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Non communicable diseases still killers

Non communicable diseases remain among the five leading causes of death in Barbados since 2004.

Minister of Health, John Boyce, made this disclosure while speaking at a public discussion on Childhood Obesity held under the auspices of CARPHA and the Ministry of Health at the Lloyd Erskine Sandiford Centre on Tuesday night.

Boyce acknowledged that there were several causes for the prevailing situation, including poor dietary choices, too little physical activity, environments that encourage weight gain and to a lesser extent genetics.

The Health Minister noted that in the Caribbean more than 50 per cent of the adult population is overweight, with about 25 per cent of adult women being obese. † Citing statistics for Barbados for the year 2007, Boyce pointed out that 74 per cent of women and 55 per cent of men were overweight or obese and about 36 per cent of women were obese. He noted that in 2011, a survey showed that Barbados was ranked at number 12 among the top 20 fattest nations of the world. The Minister of Health told his audience that the risk of childhood obesity was greater if at least one parent was obese.†

The Christ Church South MP recalled that the 2006 report of the Caribbean Commission on Health and Development had shown that Barbados at 3.9 per cent and Jamaica at 6 per cent exceeded the average global pre-school obesity rates of 3.3 per cent. Boyce went on to say that among adolescents a 2005 study of 11- 16 year old in Barbados, showed a 27 per cent prevalence of adolescent overweight which reflected the adult pattern of a somewhat higher female preponderence.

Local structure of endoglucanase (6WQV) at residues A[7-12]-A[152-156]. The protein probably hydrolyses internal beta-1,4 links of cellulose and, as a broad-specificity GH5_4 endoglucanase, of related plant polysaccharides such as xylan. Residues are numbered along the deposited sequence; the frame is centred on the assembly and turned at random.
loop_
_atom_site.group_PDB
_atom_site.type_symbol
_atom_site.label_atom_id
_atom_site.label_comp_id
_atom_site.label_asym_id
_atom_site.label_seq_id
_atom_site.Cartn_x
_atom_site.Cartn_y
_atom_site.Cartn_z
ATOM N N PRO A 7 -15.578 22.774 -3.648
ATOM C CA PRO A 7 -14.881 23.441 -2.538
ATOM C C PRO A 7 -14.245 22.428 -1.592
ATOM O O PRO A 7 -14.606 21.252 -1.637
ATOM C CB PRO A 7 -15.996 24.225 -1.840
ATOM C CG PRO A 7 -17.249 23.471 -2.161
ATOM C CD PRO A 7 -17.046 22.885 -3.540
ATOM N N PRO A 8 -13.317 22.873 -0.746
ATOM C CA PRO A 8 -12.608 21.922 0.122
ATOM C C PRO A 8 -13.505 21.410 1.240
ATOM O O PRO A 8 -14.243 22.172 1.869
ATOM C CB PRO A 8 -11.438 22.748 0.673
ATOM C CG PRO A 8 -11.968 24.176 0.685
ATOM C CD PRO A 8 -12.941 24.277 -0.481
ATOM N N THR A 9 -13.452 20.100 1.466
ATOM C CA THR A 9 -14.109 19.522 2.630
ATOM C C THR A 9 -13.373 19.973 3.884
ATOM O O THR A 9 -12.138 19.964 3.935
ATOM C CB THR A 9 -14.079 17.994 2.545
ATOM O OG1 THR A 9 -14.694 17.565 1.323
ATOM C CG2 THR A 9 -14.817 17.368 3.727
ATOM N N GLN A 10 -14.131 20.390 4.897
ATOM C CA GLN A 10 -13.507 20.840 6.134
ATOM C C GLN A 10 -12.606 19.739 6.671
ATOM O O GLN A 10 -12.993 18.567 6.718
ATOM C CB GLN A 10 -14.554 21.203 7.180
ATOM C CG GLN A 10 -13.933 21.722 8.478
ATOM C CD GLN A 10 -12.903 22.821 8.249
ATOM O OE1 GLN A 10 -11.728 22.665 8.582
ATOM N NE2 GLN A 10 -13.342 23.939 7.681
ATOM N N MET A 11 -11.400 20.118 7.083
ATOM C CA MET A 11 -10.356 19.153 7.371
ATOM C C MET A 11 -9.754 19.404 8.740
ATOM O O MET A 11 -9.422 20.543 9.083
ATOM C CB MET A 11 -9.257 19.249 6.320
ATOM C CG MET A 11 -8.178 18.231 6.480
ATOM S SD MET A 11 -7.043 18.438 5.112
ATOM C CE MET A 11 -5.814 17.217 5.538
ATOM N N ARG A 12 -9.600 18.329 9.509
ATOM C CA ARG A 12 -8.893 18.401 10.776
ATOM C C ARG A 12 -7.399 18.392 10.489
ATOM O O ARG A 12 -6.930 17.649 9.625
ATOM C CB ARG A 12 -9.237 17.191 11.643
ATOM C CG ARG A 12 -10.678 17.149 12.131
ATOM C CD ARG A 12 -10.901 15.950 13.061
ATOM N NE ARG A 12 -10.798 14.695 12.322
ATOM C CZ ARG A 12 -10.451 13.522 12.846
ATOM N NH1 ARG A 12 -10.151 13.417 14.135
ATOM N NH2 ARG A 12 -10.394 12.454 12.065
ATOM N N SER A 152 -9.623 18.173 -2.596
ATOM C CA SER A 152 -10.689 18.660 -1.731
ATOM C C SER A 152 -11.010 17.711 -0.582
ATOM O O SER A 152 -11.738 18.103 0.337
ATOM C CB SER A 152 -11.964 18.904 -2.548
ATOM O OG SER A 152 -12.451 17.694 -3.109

The Health Minister reminded parents that in children overweight and obesity also carries a higher risk and future ills. “Type 2 diabetes, hip and joint problems and obstructive sleep apnoea can also occur. These children may also face emotional disorders and social problems including subject to bullying, low self-esteem, poor body image depression and eating disorders. Sadly, obesity in childhood, once established often persists into adult hood and is very difficult to reverse.

“Recognising the threat †non-communicable diseases present to social well-being, government has put in place several policies and programmes to reduce the occurrence and improve the management of non-communicable diseases.

Boyce disclosed that a key plank in government’s fight with NCDs is the NDC Commission which has the mandate to develop and promote well planned strategies, emphasising an inter-sectoral and multi-disciplinary approach for the control and approach of the diseases. (NC)

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